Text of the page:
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I've used a Lee 1000 for about 10 years and agree with the previous responses. It's tempermental sometimes, but loads good ammo if you pay attention to each round. The flake type powders sometimes meter poorly, and I use other types when using the progressive. I take a quick look inside each round as it comes into the bullet seating station, prior to placing the bullet on top. You can see variations in powder charge if you do this, and weigh any that are suspect. A little slower but much safer, and saves time down the road tearing apart loaded ammo that has a problem with powder charge.

I've gone back to using my single stage press for a lot of my reloading. I use the progressive for large batches of practice ammo in 357 mag and 45 ACP mostly. Good luck with this.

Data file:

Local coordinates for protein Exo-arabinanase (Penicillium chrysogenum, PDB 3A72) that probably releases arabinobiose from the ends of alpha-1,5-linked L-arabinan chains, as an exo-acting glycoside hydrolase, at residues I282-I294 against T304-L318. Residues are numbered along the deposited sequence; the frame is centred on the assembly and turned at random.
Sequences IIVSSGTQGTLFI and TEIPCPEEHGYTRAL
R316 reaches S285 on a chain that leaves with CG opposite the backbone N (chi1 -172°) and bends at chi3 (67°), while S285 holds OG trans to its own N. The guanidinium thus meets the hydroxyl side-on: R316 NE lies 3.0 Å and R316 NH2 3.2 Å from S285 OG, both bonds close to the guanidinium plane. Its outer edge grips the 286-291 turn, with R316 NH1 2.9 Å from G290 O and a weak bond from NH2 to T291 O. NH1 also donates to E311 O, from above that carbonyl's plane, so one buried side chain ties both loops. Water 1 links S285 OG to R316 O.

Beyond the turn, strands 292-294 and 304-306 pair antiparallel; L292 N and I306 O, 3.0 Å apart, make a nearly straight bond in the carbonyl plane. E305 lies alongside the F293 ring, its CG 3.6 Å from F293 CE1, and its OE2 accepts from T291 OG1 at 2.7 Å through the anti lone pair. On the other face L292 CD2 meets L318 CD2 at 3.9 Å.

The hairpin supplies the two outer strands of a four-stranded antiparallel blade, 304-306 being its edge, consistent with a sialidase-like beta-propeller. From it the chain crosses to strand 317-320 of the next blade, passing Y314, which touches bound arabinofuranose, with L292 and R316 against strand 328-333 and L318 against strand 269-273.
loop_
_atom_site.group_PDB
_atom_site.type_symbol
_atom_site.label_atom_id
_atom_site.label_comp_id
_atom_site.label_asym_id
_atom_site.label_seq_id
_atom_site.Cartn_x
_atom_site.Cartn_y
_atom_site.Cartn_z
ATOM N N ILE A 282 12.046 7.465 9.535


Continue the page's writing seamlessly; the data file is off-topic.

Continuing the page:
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when I was young & dumber, I let a gun show salesman talk me into a Lee progressive. I know know why everyone at the show was telling me not to buy one,get a Dillon. Only thing good I can say about Lee is they taught me that customer service is more important than anything. I still have the Lee press. It's a fine single stage press. as far as the progressive, it never worked, never will work, as long as a 1/4" nylon toggle nut is the key to cycleing a progressive press. Lee had no answer even when it was new, but to send me another nylon toggle nut, that lasted at least one cycle.
I would like to think Lee for pushing me to Dillon. I know own 6 Blue presses, and there is never a question about replacing any part that might wear out. I have even sent an entire ancient Dillon press back (I got it for $65 in a pawn shop) and it was totally rebuilt, no charge.
 

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My experience with the Lee 1000 has been somewhere in the middle. Never did like their priming setup so sized on a single station and hand primed with their tool and then used the 1000 to flare and drop powder in one station, seat in the next and crimp in the final. Took the plunge and went to a Hornady Pro 7 which was a huge improvement and had 5 stations. Now use a Dillon 650 which is the best working of the bunch.